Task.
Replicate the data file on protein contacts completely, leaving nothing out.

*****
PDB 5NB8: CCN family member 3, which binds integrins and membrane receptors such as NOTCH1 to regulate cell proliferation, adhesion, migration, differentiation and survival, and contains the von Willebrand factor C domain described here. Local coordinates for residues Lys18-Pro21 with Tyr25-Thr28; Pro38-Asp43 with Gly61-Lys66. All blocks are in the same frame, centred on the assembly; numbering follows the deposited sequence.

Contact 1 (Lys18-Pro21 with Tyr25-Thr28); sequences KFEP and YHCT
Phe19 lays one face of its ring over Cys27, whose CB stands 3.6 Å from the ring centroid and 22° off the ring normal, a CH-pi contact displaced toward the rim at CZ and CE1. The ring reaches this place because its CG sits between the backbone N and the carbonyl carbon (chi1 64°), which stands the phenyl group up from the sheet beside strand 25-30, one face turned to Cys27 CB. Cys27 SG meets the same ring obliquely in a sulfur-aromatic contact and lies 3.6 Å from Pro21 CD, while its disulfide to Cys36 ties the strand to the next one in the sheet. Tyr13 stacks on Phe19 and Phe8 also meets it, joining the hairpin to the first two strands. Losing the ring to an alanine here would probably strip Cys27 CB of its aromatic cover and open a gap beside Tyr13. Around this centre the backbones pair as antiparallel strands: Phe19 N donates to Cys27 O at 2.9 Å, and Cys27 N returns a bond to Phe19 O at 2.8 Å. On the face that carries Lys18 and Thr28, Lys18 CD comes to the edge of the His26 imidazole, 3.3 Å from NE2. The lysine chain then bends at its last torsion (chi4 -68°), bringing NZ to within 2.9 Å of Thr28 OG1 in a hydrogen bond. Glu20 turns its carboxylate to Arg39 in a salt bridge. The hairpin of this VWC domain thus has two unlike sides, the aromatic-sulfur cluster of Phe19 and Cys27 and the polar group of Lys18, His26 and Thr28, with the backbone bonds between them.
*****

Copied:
PDB 5NB8: CCN family member 3, which binds integrins and membrane receptors such as NOTCH1 to regulate cell proliferation, adhesion, migration, differentiation and survival, and contains the von Willebrand factor C domain described here. Local coordinates for residues Lys18-Pro21 with Tyr25-Thr28; Pro38-Asp43 with Gly61-Lys66. All blocks are in the same frame, centred on the assembly; numbering follows the deposited sequence.

Contact 1 (Lys18-Pro21 with Tyr25-Thr28); sequences KFEP and YHCT
Phe19 lays one face of its ring over Cys27, whose CB stands 3.6 Å from the ring centroid and 22° off the ring normal, a CH-pi contact displaced toward the rim at CZ and CE1. The ring reaches this place because its CG sits between the backbone N and the carbonyl carbon (chi1 64°), which stands the phenyl group up from the sheet beside strand 25-30, one face turned to Cys27 CB. Cys27 SG meets the same ring obliquely in a sulfur-aromatic contact and lies 3.6 Å from Pro21 CD, while its disulfide to Cys36 ties the strand to the next one in the sheet. Tyr13 stacks on Phe19 and Phe8 also meets it, joining the hairpin to the first two strands. Losing the ring to an alanine here would probably strip Cys27 CB of its aromatic cover and open a gap beside Tyr13. Around this centre the backbones pair as antiparallel strands: Phe19 N donates to Cys27 O at 2.9 Å, and Cys27 N returns a bond to Phe19 O at 2.8 Å. On the face that carries Lys18 and Thr28, Lys18 CD comes to the edge of the His26 imidazole, 3.3 Å from NE2. The lysine chain then bends at its last torsion (chi4 -68°), bringing NZ to within 2.9 Å of Thr28 OG1 in a hydrogen bond. Glu20 turns its carboxylate to Arg39 in a salt bridge. The hairpin of this VWC domain thus has two unlike sides, the aromatic-sulfur cluster of Phe19 and Cys27 and the polar group of Lys18, His26 and Thr28, with the backbone bonds between them.